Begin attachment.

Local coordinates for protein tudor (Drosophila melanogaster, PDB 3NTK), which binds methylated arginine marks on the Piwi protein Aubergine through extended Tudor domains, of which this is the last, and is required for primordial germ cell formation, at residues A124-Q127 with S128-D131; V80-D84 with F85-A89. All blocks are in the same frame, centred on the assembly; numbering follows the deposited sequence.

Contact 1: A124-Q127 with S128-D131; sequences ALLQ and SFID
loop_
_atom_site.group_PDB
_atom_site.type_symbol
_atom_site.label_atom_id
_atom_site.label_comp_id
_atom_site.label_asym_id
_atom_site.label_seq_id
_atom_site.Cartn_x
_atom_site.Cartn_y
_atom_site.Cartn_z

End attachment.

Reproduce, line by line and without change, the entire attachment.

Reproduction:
Local coordinates for protein tudor (Drosophila melanogaster, PDB 3NTK), which binds methylated arginine marks on the Piwi protein Aubergine through extended Tudor domains, of which this is the last, and is required for primordial germ cell formation, at residues A124-Q127 with S128-D131; V80-D84 with F85-A89. All blocks are in the same frame, centred on the assembly; numbering follows the deposited sequence.

Contact 1: A124-Q127 with S128-D131; sequences ALLQ and SFID
loop_
_atom_site.group_PDB
_atom_site.type_symbol
_atom_site.label_atom_id
_atom_site.label_comp_id
_atom_site.label_asym_id
_atom_site.label_seq_id
_atom_site.Cartn_x
_atom_site.Cartn_y
_atom_site.Cartn_z